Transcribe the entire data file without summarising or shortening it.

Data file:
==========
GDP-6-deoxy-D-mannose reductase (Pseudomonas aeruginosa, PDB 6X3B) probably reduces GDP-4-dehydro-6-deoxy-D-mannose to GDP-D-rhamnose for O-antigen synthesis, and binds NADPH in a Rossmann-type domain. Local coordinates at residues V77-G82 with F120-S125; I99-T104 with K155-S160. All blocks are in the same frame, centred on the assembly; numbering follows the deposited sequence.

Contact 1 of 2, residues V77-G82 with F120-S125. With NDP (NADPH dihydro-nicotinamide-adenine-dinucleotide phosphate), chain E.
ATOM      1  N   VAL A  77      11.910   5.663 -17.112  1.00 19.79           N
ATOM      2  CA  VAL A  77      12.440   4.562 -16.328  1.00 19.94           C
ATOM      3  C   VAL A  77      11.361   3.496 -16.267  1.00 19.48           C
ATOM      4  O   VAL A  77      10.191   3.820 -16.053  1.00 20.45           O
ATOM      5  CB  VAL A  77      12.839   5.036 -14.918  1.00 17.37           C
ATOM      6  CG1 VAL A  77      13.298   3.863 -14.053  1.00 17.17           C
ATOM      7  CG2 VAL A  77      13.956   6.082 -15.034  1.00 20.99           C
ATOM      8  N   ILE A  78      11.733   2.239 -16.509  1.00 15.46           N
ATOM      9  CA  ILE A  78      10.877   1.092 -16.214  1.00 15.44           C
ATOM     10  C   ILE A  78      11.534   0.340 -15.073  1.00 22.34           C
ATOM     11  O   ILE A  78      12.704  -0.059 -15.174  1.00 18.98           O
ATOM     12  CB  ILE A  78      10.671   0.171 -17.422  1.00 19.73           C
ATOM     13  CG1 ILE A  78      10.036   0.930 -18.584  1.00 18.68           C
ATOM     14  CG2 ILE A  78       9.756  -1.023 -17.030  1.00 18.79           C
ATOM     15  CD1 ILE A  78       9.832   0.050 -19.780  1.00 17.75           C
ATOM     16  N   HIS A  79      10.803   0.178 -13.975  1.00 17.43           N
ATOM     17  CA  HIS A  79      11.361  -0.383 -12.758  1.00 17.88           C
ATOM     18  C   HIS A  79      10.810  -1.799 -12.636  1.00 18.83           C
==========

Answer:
GDP-6-deoxy-D-mannose reductase (Pseudomonas aeruginosa, PDB 6X3B) probably reduces GDP-4-dehydro-6-deoxy-D-mannose to GDP-D-rhamnose for O-antigen synthesis, and binds NADPH in a Rossmann-type domain. Local coordinates at residues V77-G82 with F120-S125; I99-T104 with K155-S160. All blocks are in the same frame, centred on the assembly; numbering follows the deposited sequence.

Contact 1 of 2, residues V77-G82 with F120-S125. With NDP (NADPH dihydro-nicotinamide-adenine-dinucleotide phosphate), chain E.
ATOM      1  N   VAL A  77      11.910   5.663 -17.112  1.00 19.79           N
ATOM      2  CA  VAL A  77      12.440   4.562 -16.328  1.00 19.94           C
ATOM      3  C   VAL A  77      11.361   3.496 -16.267  1.00 19.48           C
ATOM      4  O   VAL A  77      10.191   3.820 -16.053  1.00 20.45           O
ATOM      5  CB  VAL A  77      12.839   5.036 -14.918  1.00 17.37           C
ATOM      6  CG1 VAL A  77      13.298   3.863 -14.053  1.00 17.17           C
ATOM      7  CG2 VAL A  77      13.956   6.082 -15.034  1.00 20.99           C
ATOM      8  N   ILE A  78      11.733   2.239 -16.509  1.00 15.46           N
ATOM      9  CA  ILE A  78      10.877   1.092 -16.214  1.00 15.44           C
ATOM     10  C   ILE A  78      11.534   0.340 -15.073  1.00 22.34           C
ATOM     11  O   ILE A  78      12.704  -0.059 -15.174  1.00 18.98           O
ATOM     12  CB  ILE A  78      10.671   0.171 -17.422  1.00 19.73           C
ATOM     13  CG1 ILE A  78      10.036   0.930 -18.584  1.00 18.68           C
ATOM     14  CG2 ILE A  78       9.756  -1.023 -17.030  1.00 18.79           C
ATOM     15  CD1 ILE A  78       9.832   0.050 -19.780  1.00 17.75           C
ATOM     16  N   HIS A  79      10.803   0.178 -13.975  1.00 17.43           N
ATOM     17  CA  HIS A  79      11.361  -0.383 -12.758  1.00 17.88           C
ATOM     18  C   HIS A  79      10.810  -1.799 -12.636  1.00 18.83           C